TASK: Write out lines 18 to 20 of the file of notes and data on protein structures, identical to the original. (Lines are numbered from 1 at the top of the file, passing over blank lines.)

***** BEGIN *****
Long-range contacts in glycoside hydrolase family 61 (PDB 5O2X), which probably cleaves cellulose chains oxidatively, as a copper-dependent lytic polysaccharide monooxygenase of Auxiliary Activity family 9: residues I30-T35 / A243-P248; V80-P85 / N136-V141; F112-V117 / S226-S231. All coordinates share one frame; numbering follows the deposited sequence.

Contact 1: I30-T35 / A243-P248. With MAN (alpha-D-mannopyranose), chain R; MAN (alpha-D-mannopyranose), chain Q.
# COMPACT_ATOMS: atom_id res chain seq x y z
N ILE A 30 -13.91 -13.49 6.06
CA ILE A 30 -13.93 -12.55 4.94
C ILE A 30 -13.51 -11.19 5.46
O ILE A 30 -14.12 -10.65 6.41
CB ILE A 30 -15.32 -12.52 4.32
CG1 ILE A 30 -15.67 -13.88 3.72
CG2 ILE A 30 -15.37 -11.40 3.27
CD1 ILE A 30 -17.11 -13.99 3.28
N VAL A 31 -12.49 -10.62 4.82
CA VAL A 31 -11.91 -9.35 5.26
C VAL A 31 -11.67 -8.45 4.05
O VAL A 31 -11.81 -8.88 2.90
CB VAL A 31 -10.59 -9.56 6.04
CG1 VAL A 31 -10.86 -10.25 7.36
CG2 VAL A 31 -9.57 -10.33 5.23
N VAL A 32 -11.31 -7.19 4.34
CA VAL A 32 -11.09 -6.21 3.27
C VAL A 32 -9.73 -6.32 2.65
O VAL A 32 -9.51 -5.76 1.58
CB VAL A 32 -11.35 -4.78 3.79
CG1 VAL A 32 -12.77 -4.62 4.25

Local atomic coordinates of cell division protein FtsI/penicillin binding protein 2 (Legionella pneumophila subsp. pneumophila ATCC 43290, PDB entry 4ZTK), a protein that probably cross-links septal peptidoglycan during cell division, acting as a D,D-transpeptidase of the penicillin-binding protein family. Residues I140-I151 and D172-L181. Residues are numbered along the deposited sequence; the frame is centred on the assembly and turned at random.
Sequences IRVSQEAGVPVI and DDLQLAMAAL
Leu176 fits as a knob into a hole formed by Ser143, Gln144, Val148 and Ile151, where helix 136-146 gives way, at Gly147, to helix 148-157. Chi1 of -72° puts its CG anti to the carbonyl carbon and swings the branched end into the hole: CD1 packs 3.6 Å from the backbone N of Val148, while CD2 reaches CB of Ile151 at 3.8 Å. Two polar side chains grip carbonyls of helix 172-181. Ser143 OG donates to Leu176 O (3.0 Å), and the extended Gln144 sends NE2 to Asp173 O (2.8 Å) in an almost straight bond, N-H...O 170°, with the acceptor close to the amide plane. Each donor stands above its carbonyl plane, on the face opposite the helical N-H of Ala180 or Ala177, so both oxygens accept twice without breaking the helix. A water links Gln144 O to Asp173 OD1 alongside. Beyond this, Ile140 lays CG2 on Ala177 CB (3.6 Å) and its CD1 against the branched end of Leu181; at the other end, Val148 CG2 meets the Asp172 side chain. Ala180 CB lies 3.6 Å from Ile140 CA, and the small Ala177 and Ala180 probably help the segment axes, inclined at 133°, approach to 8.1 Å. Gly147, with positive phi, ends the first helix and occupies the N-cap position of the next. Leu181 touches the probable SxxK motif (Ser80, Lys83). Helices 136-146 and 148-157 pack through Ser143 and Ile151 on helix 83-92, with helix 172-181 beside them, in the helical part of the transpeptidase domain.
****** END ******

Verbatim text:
CG2 VAL A 31 -9.57 -10.33 5.23
N VAL A 32 -11.31 -7.19 4.34
CA VAL A 32 -11.09 -6.21 3.27